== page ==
Being Prepared When A Disaster Strikes

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Being Prepared When A Disaster Strikes

Photo by Hannah Robertson

Photo by Hannah Robertson

Photo by Hannah Robertson

Hannah Robertson, student-journalist

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Most schools have an effective plan to get all the students and teachers out safely in case of an emergency. Natural disasters can happen at any time and most kids and their families do not have a system to use at home.

Here at Clairemont High School (CHS), students and teachers need to be prepared and have the knowledge to stay safe.

CHS ninth grader Anabella Hartman said, “I feel that right now I would kind of have no idea what to do.”

The Federal Emergency Management Agency (FEMA) created steps to take for making a plan. Signing up for weather alerts, decide on a meeting spot, make sure at least one adult knows how to shut off electricity and water, consider CPR training, and knowing what to do with family pets.

Researching and using these steps can better ensure safety and preparedness for everyone.

Nationwide insurance company’s website shows items to put in an emergency kit.

Useful items include a supply of water, non-perishable foods, needed utensils, flashlights with extra batteries, blankets, clothing, and a first aid kit.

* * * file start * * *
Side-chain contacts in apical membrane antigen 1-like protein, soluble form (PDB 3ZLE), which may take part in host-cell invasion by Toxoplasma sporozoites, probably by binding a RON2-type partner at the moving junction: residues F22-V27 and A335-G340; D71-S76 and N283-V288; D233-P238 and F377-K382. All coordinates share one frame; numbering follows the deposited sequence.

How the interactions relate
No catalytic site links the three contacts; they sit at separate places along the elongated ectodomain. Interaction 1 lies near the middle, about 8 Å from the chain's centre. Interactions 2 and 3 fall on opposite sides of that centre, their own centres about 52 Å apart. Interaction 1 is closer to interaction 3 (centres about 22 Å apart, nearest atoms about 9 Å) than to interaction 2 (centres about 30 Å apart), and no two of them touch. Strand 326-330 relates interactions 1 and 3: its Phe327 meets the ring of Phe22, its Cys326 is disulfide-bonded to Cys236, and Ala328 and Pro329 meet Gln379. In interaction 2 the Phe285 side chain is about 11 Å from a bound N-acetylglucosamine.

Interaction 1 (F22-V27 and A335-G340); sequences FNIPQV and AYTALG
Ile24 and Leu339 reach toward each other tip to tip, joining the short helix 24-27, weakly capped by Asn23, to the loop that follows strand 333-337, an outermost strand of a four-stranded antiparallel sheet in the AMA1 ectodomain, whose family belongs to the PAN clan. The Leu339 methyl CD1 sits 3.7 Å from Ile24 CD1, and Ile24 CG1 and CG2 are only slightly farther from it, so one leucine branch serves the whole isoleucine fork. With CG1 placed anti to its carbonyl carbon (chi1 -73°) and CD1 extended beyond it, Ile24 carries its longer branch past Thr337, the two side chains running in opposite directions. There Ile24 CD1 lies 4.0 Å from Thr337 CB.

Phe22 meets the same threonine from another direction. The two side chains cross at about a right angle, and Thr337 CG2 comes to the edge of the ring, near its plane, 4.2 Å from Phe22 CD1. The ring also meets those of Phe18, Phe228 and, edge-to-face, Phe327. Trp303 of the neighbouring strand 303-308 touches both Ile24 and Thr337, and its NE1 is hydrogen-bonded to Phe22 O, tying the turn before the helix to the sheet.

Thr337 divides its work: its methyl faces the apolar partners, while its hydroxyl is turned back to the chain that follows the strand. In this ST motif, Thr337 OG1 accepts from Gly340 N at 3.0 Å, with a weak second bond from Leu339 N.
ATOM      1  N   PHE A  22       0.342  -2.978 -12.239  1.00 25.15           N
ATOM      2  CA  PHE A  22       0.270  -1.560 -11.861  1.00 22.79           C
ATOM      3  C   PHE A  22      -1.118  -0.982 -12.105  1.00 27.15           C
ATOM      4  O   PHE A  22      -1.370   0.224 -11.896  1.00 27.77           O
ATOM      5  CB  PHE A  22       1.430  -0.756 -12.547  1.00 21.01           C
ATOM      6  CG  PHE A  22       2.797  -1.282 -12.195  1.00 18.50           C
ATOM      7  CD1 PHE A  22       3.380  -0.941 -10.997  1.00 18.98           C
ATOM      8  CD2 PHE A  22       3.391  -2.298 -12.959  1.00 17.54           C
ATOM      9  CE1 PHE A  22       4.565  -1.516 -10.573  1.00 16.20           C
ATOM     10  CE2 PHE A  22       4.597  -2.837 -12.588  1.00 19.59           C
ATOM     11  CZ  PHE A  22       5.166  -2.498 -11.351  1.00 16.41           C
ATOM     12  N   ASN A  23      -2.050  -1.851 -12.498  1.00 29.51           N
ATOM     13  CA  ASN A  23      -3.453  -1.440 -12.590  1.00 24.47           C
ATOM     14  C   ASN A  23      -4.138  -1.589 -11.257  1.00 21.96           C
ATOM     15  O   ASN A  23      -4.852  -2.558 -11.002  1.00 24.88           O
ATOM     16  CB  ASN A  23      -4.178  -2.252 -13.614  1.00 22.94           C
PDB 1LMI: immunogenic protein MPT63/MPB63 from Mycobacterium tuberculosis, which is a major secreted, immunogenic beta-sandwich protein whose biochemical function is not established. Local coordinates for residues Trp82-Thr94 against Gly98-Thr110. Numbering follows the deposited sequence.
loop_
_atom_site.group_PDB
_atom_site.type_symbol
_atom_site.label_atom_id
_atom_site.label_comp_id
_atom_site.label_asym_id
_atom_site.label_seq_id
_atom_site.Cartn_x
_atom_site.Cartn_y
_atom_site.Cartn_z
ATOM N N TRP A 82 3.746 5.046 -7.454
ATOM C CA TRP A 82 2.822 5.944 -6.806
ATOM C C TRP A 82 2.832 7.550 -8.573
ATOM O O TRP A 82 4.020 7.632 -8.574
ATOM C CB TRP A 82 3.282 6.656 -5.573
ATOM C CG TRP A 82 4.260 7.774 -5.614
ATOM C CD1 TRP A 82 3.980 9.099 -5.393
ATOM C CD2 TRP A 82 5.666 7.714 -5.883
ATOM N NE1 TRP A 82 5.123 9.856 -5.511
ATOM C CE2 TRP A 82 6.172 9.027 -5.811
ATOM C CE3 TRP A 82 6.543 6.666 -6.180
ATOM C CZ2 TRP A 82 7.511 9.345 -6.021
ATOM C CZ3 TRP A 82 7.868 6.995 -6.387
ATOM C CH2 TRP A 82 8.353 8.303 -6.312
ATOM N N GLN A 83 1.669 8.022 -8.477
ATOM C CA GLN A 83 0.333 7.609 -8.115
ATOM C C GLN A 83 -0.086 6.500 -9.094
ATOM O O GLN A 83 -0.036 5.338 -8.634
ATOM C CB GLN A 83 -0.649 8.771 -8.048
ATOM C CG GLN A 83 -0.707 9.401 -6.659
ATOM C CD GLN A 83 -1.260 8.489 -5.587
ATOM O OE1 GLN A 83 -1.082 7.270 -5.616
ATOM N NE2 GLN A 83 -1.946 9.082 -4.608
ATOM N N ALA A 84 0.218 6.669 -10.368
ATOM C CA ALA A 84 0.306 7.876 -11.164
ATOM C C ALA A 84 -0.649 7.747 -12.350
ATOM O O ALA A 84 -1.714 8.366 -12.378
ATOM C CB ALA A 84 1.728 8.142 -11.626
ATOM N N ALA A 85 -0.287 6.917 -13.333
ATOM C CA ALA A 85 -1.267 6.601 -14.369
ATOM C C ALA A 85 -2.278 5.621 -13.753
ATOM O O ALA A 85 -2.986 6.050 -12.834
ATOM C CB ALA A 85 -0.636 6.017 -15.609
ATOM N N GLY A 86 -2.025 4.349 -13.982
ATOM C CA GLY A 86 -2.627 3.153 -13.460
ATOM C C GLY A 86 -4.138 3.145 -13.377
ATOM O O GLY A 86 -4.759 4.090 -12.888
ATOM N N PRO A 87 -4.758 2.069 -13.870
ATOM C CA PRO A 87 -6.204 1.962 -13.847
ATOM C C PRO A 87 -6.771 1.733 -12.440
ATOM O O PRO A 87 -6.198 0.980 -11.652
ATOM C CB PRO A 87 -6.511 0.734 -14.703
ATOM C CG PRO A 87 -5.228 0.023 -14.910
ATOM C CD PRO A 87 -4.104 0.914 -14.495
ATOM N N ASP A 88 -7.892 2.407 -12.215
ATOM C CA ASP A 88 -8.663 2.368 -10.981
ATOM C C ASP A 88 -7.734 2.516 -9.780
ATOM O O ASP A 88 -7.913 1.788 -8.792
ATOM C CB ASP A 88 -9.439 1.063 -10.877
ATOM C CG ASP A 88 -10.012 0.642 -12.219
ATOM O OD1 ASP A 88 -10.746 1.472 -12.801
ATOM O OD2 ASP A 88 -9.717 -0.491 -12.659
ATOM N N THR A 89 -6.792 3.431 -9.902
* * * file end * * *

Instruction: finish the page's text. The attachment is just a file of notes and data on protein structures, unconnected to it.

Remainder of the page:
It should be kept close to a door or in a garage and be easy to grab and locate.

“I guess I’ve never thought about it before, I know it could happen to me but I’ve never thought about how to be ready. At school I know what to do though but not at my home,” Hartman said.

Some staff members are prepared and have a plan in case of a major catastrophe.

CHS Principal Dr. Roberson said, “I use an app that I recommend everyone should download, it’s called SD emergency. It helps prepare my house and my family for any type of emergency, whether it’s a fire or earthquake. I also have a plan. I have food and water, radio, flashlights, and an emergency kit ready to go.”

For the most part, the majority of Chieftains do well during the drills at Clairemont. Although there are still things schools need to work on.

“I think (that) in elementary and middle school we take drills very seriously, but in high school, I see a lot of the students not taking them seriously when we practice. Even though we do a great job at practice, I don’t feel that we’re taking them seriously, so I think we could work on that,” said Dr. Roberson.

Some students think it is just a drill and that they do not need to hurry to the evacuation area. Even though it is practice everyone needs to be serious to be ready for the real thing.

Freshman Jasmine Tran said, “During the fire drills we have at school some students only see it as a time to hang out with their friends.”

People living in California do not need to worry about hurricanes and tornadoes, but they do need to think about earthquakes and wildfires. Most people may not think that these things could happen to them, but the odds are higher than they think.

Hartman said, “The fires that happened recently in California made me think about what I would do if I was in that situation.”

According to the Insurance Institute for Business and Home Safety, about one-third of all homes in the U.S. are prone to burning due to being near dry trees and vegetation.

When alerted of a wildfire, make sure all family members are accounted for, then shut off the gas, close all windows, and if needed find an evacuation route.

“It’s always better to be over prepared than not prepared at all,” Hartman said.

Everyone should know what to do in these types of situations, there is always a chance it could happen.